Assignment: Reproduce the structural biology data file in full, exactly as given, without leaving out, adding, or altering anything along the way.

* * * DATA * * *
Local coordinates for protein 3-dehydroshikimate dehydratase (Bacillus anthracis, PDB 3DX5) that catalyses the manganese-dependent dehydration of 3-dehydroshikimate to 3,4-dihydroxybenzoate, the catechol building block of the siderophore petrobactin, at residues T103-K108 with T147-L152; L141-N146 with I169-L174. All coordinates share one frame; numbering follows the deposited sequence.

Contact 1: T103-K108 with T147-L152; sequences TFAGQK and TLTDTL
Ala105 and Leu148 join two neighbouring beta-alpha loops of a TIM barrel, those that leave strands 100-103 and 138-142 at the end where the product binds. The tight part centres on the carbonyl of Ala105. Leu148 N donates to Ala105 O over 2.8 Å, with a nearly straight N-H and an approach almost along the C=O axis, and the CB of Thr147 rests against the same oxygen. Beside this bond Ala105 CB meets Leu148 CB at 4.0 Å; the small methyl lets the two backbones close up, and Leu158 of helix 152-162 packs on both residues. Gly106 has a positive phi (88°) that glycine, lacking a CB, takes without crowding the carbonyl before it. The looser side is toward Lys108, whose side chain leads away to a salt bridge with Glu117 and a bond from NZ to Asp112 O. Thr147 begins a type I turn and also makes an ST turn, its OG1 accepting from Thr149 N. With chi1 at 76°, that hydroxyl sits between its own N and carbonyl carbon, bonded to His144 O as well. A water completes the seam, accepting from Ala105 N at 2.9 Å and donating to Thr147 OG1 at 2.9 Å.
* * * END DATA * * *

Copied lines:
Local coordinates for protein 3-dehydroshikimate dehydratase (Bacillus anthracis, PDB 3DX5) that catalyses the manganese-dependent dehydration of 3-dehydroshikimate to 3,4-dihydroxybenzoate, the catechol building block of the siderophore petrobactin, at residues T103-K108 with T147-L152; L141-N146 with I169-L174. All coordinates share one frame; numbering follows the deposited sequence.

Contact 1: T103-K108 with T147-L152; sequences TFAGQK and TLTDTL
Ala105 and Leu148 join two neighbouring beta-alpha loops of a TIM barrel, those that leave strands 100-103 and 138-142 at the end where the product binds. The tight part centres on the carbonyl of Ala105. Leu148 N donates to Ala105 O over 2.8 Å, with a nearly straight N-H and an approach almost along the C=O axis, and the CB of Thr147 rests against the same oxygen. Beside this bond Ala105 CB meets Leu148 CB at 4.0 Å; the small methyl lets the two backbones close up, and Leu158 of helix 152-162 packs on both residues. Gly106 has a positive phi (88°) that glycine, lacking a CB, takes without crowding the carbonyl before it. The looser side is toward Lys108, whose side chain leads away to a salt bridge with Glu117 and a bond from NZ to Asp112 O. Thr147 begins a type I turn and also makes an ST turn, its OG1 accepting from Thr149 N. With chi1 at 76°, that hydroxyl sits between its own N and carbonyl carbon, bonded to His144 O as well. A water completes the seam, accepting from Ala105 N at 2.9 Å and donating to Thr147 OG1 at 2.9 Å.